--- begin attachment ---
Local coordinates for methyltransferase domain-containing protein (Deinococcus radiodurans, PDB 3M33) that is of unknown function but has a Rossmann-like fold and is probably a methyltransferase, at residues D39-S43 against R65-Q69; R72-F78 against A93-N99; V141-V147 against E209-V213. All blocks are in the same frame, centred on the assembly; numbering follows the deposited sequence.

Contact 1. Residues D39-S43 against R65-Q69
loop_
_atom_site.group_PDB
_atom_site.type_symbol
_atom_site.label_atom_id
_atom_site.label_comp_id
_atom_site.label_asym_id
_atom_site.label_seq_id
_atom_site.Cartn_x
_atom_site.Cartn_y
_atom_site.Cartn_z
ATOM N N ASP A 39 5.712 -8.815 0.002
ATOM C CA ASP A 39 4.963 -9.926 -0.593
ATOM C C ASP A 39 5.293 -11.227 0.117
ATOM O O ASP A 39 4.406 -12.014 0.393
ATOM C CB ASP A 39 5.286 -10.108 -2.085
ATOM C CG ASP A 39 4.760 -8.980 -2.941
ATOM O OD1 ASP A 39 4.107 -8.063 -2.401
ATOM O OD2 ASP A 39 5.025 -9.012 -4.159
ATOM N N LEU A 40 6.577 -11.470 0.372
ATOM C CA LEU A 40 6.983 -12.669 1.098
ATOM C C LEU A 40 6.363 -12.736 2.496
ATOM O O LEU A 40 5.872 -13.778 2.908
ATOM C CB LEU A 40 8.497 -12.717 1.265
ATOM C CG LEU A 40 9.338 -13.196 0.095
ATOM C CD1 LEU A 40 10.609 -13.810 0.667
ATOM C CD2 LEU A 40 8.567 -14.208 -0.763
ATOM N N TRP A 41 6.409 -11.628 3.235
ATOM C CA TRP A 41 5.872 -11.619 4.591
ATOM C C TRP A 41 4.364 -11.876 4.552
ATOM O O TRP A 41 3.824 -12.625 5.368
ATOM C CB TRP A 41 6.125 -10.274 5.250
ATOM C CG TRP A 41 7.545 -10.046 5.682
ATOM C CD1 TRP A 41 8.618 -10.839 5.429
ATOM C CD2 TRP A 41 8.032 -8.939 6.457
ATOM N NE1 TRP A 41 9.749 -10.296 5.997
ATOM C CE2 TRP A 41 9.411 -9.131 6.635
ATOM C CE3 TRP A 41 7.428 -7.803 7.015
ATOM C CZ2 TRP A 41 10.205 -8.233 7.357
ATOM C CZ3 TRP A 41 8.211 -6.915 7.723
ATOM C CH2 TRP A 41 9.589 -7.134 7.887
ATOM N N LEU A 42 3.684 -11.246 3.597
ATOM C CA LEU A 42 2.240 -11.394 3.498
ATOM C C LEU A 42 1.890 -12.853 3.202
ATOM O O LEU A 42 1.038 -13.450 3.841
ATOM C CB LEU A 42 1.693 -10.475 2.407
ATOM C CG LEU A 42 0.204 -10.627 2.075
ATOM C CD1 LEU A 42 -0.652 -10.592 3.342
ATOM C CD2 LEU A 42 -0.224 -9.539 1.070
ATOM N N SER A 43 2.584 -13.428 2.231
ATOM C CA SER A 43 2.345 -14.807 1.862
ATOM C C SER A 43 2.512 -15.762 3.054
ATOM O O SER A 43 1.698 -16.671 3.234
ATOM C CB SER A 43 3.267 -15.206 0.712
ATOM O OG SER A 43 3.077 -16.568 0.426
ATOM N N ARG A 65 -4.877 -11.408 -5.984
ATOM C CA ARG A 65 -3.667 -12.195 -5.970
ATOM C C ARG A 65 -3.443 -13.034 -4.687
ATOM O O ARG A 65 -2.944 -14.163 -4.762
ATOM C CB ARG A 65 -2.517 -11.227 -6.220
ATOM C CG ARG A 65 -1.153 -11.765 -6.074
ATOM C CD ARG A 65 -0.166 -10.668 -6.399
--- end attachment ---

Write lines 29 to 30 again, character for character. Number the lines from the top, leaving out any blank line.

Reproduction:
ATOM N N TRP A 41 6.409 -11.628 3.235
ATOM C CA TRP A 41 5.872 -11.619 4.591